Scotland Announces New Tax Rate for 2016-17 Tax Year

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By Molly Ward

Dec. 16 — A new Scottish rate of 10 percent set by the Scottish Parliament becomes effective for Scottish taxpayers April 6, 2016, but the effective overall rates of income tax for those in Scotland will remain the same as the rest of the U.K. at 20, 40 and 45 percent for the 2016-17 tax year, Scottish Finance Secretary John Swinney said Dec. 16 in a speech on the Scottish budget.

The Scottish rate of income tax (SRIT), as introduced by the Scotland Act 2012, is calculated by reducing the basic, higher and additional rate of U.K. income tax by 10 percentage points and adding the rate set by the Scottish Parliament. Scotland set its first income tax rate at 10 percent.

The SRIT will be collected via the Pay As You Earn (PAYE) system. The U.K. HM Revenue and Customs will collect the tax on behalf of the Scottish government and notify employers of the tax code applicable to their employees. The introduction of the Scottish rate of income tax will not affect National Insurance contributions.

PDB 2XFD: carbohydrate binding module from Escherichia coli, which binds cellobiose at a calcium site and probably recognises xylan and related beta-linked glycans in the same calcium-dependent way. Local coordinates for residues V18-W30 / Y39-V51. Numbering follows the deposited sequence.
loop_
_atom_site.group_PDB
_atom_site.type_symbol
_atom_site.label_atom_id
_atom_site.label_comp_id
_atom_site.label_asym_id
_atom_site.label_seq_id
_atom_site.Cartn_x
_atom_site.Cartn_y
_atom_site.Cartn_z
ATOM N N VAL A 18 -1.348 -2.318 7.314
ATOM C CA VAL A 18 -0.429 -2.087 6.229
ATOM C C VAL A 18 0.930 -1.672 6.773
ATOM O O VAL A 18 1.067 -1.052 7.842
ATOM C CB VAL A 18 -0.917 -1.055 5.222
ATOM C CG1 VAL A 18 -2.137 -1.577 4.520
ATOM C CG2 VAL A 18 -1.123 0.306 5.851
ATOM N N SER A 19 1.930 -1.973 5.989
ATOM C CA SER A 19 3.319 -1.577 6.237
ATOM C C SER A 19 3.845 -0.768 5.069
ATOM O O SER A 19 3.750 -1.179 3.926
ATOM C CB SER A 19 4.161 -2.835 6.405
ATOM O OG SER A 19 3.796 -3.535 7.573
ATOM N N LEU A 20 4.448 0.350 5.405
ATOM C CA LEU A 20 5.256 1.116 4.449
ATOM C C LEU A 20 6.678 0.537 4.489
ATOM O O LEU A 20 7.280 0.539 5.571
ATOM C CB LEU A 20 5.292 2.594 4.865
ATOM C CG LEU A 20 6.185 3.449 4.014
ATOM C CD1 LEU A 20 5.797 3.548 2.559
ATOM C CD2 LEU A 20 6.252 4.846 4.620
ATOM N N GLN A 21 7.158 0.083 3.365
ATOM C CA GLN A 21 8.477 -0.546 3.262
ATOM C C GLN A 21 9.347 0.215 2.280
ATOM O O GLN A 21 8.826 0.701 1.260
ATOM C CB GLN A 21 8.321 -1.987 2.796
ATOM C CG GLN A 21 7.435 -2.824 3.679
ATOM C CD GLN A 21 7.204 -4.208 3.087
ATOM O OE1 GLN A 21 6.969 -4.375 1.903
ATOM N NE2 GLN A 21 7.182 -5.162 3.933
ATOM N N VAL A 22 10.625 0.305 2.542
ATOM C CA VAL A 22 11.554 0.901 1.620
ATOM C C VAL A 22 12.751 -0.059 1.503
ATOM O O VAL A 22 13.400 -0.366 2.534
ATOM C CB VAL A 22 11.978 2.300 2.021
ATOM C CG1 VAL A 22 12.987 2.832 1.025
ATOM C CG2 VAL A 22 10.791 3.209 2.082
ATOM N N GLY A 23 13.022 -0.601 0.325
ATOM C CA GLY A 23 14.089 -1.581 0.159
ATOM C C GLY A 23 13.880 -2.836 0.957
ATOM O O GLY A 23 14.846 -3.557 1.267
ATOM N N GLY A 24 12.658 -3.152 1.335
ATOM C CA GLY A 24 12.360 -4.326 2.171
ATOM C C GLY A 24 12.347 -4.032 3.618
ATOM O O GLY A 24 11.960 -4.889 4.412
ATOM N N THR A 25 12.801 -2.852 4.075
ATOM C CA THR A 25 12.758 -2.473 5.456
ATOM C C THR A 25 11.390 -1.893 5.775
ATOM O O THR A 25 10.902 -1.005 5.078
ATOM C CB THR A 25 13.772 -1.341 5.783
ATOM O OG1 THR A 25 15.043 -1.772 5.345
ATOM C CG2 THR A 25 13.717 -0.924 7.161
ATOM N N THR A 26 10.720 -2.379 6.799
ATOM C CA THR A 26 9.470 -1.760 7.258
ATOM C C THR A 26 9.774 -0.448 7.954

The definition of a Scottish taxpayer will be resolved by determining the location of the individual's place of residence. In the case that an individual has no “close connection” to Scotland or more than one place of residence, the number of days spent in Scotland can be counted in order to determine an individual's status.

The Scottish Parliament can vary the rate moving forward by any whole number or half a whole number. Setting a rate greater than 10 percent would increase income tax rates in Scotland when compared with the rest of the U.K. If the rate is set lower than 10 percent in the future, Scottish taxpayers would be less income tax than taxpayers in the U.K.

“I hope that from 2017-18 this parliament will have more flexibility in setting income tax rates,” Swinney said.

To contact the reporter on this story: Molly Ward at

To contact the editor responsible for this story: Michael Baer at

HMRC guidance is available at and

The Scotland Act can be found at

The 2016-17 draft budget can be found at

More information on payroll issues in the U.K. can be found in the U.K. country primer. 

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